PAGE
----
What Others Say: “In the collision of art, commerce, and logistics which is the live entertainment industry, Mark has taken a stand for the outrageous notion that the leading premise of show design should be aesthetics rather than convenience,” says Willie Williams, a frequent collaborator. “Armed only with the confidence of his experience, savage humor, and a jaw-dropping ability to draw, he has regularly battled armies of nay-sayers to produce genre-defining shows that can make grown production managers feel the need for a little lie down, yet somehow always turn out to be perfectly tourable.”
Name: Jules Fisher
Title: Lighting Designer
Why He's Influential: We have only to look at the past 10 years of Broadway Lighting Master Classes to know why Fisher's on this list; those seminars have taught countless generations of aspiring designers what it means to be a lighting professional on the Broadway stage. Of course, his work is no doubt much more influential, spanning five decades in theatre, film, and architecture, and earning countless accolades, the latest of which being a Tony Award for Assassins, which he designed with longtime partner Peggy Eisenhauer, herself an influence on today's young theatre LDs.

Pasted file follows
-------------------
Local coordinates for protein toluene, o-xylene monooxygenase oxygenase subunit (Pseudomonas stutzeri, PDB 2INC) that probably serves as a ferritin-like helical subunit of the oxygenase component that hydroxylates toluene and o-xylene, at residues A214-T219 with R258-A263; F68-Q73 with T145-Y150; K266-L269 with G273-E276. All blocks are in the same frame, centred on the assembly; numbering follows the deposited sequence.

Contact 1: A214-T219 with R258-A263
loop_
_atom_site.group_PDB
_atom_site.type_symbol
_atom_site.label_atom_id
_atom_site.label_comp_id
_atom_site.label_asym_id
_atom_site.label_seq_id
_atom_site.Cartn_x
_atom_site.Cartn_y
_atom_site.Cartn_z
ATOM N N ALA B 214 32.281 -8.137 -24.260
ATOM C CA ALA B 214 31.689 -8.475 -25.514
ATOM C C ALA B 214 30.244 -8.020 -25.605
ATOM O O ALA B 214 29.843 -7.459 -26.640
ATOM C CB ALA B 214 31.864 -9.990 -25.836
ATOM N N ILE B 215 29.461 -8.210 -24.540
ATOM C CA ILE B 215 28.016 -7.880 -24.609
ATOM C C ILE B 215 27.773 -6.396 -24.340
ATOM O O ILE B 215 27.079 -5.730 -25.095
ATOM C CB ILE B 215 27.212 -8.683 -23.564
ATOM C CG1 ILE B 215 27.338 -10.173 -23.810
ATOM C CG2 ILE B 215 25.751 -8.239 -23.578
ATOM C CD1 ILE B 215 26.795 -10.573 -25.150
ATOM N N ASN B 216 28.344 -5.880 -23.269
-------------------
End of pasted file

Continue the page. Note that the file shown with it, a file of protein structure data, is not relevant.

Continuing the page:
What Others Say: “Jules Fisher is not only a designer with the highest standards, but he is an inventor,” says LD Mike Baldassari. “Jules has a never-ending curiosity to find the absolute perfect solution to every design challenge, to find the precise bit of technology, to craft into a bold, innovative design. Every lighting design Jules has created has something special, unique, and beautiful about it. Jules' influence on expanding what is available for a designer to use from the proverbial toolbox — and finding new, creative ways to use it — will be apparent for generations of designers to come.”